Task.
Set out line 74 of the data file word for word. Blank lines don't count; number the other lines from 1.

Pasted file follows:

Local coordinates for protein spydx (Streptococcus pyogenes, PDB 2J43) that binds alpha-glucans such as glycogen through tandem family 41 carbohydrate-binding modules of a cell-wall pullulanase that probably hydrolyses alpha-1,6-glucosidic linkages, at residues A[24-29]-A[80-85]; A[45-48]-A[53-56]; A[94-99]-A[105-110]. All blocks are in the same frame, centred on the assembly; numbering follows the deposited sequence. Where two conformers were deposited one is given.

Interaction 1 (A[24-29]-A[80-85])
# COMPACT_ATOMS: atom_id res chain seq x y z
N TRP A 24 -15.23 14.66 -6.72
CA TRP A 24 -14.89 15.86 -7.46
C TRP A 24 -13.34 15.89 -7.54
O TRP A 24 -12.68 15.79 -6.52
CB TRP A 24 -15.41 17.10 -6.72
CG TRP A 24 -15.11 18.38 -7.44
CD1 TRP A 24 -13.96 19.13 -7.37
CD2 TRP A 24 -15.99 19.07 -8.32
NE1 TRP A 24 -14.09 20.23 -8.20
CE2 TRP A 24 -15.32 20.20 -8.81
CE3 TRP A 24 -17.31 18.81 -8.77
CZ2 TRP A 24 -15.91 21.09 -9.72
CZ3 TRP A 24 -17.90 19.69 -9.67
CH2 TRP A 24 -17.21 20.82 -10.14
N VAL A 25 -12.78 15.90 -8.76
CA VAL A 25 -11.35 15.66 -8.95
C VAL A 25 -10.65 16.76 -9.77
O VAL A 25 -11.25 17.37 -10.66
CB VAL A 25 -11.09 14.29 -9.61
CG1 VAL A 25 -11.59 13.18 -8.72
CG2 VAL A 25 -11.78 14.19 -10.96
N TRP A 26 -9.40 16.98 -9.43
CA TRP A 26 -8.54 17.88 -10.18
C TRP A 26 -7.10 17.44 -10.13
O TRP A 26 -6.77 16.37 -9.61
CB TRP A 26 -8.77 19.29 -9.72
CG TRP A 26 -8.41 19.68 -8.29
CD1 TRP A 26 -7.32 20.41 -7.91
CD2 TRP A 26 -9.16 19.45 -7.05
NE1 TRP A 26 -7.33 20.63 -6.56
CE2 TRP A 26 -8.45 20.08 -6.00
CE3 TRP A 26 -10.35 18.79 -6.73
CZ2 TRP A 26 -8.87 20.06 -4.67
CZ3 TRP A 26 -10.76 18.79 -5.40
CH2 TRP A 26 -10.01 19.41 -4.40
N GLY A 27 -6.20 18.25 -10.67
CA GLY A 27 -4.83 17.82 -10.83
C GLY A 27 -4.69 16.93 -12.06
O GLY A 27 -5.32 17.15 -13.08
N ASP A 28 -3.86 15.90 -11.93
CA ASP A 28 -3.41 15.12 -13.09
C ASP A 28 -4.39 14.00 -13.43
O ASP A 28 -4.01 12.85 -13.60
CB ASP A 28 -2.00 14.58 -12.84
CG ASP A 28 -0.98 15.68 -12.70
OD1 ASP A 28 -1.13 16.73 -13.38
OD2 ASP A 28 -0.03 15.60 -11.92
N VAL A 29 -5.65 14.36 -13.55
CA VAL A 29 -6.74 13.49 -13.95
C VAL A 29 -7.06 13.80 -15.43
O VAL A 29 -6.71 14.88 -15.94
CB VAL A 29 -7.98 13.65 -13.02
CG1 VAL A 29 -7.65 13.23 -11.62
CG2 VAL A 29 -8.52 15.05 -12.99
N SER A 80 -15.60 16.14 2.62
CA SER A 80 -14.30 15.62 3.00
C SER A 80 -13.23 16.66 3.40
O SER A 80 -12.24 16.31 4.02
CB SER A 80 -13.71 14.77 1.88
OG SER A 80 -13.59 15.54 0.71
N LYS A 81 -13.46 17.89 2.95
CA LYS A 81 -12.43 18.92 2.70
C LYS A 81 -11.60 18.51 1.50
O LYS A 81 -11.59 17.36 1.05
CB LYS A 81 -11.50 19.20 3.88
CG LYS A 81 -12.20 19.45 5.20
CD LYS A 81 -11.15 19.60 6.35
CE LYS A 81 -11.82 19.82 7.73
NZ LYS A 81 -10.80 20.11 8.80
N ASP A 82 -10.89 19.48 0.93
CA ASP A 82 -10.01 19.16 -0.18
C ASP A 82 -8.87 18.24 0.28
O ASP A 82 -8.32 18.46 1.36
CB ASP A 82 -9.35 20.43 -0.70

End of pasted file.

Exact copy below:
CA ASP A 82 -10.01 19.16 -0.18